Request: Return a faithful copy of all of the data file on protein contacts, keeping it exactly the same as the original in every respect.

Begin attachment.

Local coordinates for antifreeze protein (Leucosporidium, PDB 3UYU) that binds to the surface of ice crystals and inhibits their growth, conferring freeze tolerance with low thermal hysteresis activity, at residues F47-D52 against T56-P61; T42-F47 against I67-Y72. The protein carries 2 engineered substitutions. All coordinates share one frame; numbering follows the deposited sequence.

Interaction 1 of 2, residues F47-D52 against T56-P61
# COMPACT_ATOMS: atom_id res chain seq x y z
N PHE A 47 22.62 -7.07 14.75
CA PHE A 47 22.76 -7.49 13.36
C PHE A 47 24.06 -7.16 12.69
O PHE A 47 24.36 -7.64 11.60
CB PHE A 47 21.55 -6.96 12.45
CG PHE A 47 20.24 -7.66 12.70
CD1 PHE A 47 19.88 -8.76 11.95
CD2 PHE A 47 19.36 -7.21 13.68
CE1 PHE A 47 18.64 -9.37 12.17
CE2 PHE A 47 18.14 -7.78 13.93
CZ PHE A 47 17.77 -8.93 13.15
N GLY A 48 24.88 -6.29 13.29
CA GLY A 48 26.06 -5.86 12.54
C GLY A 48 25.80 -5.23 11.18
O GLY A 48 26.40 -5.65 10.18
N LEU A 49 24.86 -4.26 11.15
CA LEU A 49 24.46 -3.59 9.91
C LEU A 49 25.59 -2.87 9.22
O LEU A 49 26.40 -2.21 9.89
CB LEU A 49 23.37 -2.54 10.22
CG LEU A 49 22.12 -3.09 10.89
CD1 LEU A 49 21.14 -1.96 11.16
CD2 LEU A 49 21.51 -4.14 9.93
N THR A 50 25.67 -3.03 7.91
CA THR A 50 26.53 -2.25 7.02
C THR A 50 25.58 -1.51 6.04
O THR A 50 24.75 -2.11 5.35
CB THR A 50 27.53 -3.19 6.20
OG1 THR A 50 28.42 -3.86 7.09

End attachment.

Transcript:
Local coordinates for antifreeze protein (Leucosporidium, PDB 3UYU) that binds to the surface of ice crystals and inhibits their growth, conferring freeze tolerance with low thermal hysteresis activity, at residues F47-D52 against T56-P61; T42-F47 against I67-Y72. The protein carries 2 engineered substitutions. All coordinates share one frame; numbering follows the deposited sequence.

Interaction 1 of 2, residues F47-D52 against T56-P61
# COMPACT_ATOMS: atom_id res chain seq x y z
N PHE A 47 22.62 -7.07 14.75
CA PHE A 47 22.76 -7.49 13.36
C PHE A 47 24.06 -7.16 12.69
O PHE A 47 24.36 -7.64 11.60
CB PHE A 47 21.55 -6.96 12.45
CG PHE A 47 20.24 -7.66 12.70
CD1 PHE A 47 19.88 -8.76 11.95
CD2 PHE A 47 19.36 -7.21 13.68
CE1 PHE A 47 18.64 -9.37 12.17
CE2 PHE A 47 18.14 -7.78 13.93
CZ PHE A 47 17.77 -8.93 13.15
N GLY A 48 24.88 -6.29 13.29
CA GLY A 48 26.06 -5.86 12.54
C GLY A 48 25.80 -5.23 11.18
O GLY A 48 26.40 -5.65 10.18
N LEU A 49 24.86 -4.26 11.15
CA LEU A 49 24.46 -3.59 9.91
C LEU A 49 25.59 -2.87 9.22
O LEU A 49 26.40 -2.21 9.89
CB LEU A 49 23.37 -2.54 10.22
CG LEU A 49 22.12 -3.09 10.89
CD1 LEU A 49 21.14 -1.96 11.16
CD2 LEU A 49 21.51 -4.14 9.93
N THR A 50 25.67 -3.03 7.91
CA THR A 50 26.53 -2.25 7.02
C THR A 50 25.58 -1.51 6.04
O THR A 50 24.75 -2.11 5.35
CB THR A 50 27.53 -3.19 6.20
OG1 THR A 50 28.42 -3.86 7.09